In celebration of Noise winning first place at psycho-cinematography’s top 10 Japanese movies of 2017, we also sat down with Matsumoto Yusaku (松本優作) to talk about his first full-length feature, the process of creating his debut narrative, his past and ofcourse his future. With his short but to the point answers he gives us valuable insights, while creating new questions for us along the way.
Psycho-cinematography: Can you tell us how you became a director?
Matsumoto Yusaku: Until I graduated from high-school, I was doing band-activities for 10 years. However, as I thought that I didn’t have the talent to be in a band, I decided, because of my interest in movies I happened to like, to attend a movie vocational school. And then, the first short-movie I made got high praise by the teacher. So I began aiming to become a movie director.
P-C: The Akihabara massacre from 2008 – you were sixteen at the time, really shocked you and motivated you to research these kind of incidents. Can you explain why this massacre motivated you?
M.Y: At the same time of the case of the Akihabara Massacre, a friend of mine committed suicide. Although these two events are completely unrelated, the junior high-school student I was, felt that a partial link could be made [between those events.].
P-C: What was the purpose of your research and what were some of your conclusions?
M.Y.: To be honest, I still didn’t find a clear answer. However, I think there is a tendency in the world today of deciding very casually about right or wrong. Without thinking by oneself, I think one is swept away by the opinions of the media for example. Through this movie production, the only answer I could find was that, in relation to such events, one has to imagine by oneself. Why did such events happen? Before deciding right or wrong, one needs to imagine [why those events happened] by oneself.
P-C: What were your personal motivations for making a movie based on your research?
M.Y.: I think the suicide of my friend had a great [impact] after all. By making this movie, I felt like I could meet my deceased friend again somewhere. I do not know if this is an answer to your question, but …
P-C: The narrative poses a lot of problems – problems where you could not yet find a clear-cut answer for. Can you share some of the problems you encountered?
M.Y.: [Like I said before] nowadays it has become too easy to decide right or wrong. In a world where the abundance of information is entangled, I think that we have to create our own values by ourselves. But it is not easy to search [about that] on the net I think.
P-C: What is your message for the audiences in particular? And what is your message to Japanese society in general?
M.Y.: It is the importance of imagining.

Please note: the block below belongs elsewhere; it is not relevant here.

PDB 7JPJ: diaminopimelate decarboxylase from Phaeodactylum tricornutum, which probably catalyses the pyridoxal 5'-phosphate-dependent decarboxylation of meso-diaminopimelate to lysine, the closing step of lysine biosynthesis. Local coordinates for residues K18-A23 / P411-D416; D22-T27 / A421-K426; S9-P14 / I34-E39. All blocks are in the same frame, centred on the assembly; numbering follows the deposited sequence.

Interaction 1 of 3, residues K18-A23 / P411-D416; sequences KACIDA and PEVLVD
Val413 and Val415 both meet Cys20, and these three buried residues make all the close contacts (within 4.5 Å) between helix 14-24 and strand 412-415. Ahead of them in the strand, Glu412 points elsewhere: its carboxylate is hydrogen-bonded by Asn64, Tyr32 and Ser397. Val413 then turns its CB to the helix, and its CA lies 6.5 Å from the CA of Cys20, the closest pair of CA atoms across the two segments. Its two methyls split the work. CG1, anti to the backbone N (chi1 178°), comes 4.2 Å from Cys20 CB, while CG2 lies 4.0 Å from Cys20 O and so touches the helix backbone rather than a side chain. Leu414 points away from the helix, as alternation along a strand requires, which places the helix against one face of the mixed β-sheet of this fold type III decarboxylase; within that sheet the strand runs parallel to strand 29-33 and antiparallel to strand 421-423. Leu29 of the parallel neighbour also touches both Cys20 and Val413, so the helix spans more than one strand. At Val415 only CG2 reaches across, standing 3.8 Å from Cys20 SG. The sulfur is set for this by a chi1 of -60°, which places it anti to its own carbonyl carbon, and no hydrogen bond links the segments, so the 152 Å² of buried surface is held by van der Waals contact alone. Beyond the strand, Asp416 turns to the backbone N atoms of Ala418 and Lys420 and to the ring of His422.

P-C: For me, the narrative underlined the importance of deep and satisfying relationships. Rie, Misa and Ken interact with other people, but these interactions remain mostly superficial. What is your opinion on relationships in the context of family, love, consumption in contemporary Japan?
M.Y: What is common to each character in this movie is that everyone is searching for their own place. I think the same can be said for idols and their fans. In today’s Japanese society, they may seem special at first sight, but, in my opinion, they are the same as the other people. In this movie, [we can situate] that pitfall there.
P-C: You built up the movie scene by scene, discussing with staff and actors. It is a very uncommon method. Why did you choose this painstaking method? What were the benefits of this method?
M.Y.: Because I had no clear answer, there was no other way than to shoot in this way. Also, in order for the experience of the actors up until now to be useful in the embodiment [ of their characters], I thought we had no other choice than to discuss.
P-C: Can you give us some concrete examples of how these discussions influenced the narrative?
M.Y.: For example, Misa’s narrative concerns Kokoro Shinozaki’s own life. Apart from the setting of her being a victim of the incident, I planned this story as being based on her experience. It is also true that my father had being violent.
Ken is the same. To carry pent-up feelings everyday, is based on Suzuki Kousuke’s own life as well.
P-C: Which directors are inspirations for you?
M.Y.: I have not been inspired by any director in particular.
P-C: Could you already reveal some of your plans of the future?
M.Y.: Now, I’m making a documentary as well as fiction-movie. The latter is a collaboration between India and Japan. The documentary is about a group of mountaineers who challenge the mount Everest, the world’s highest mountain.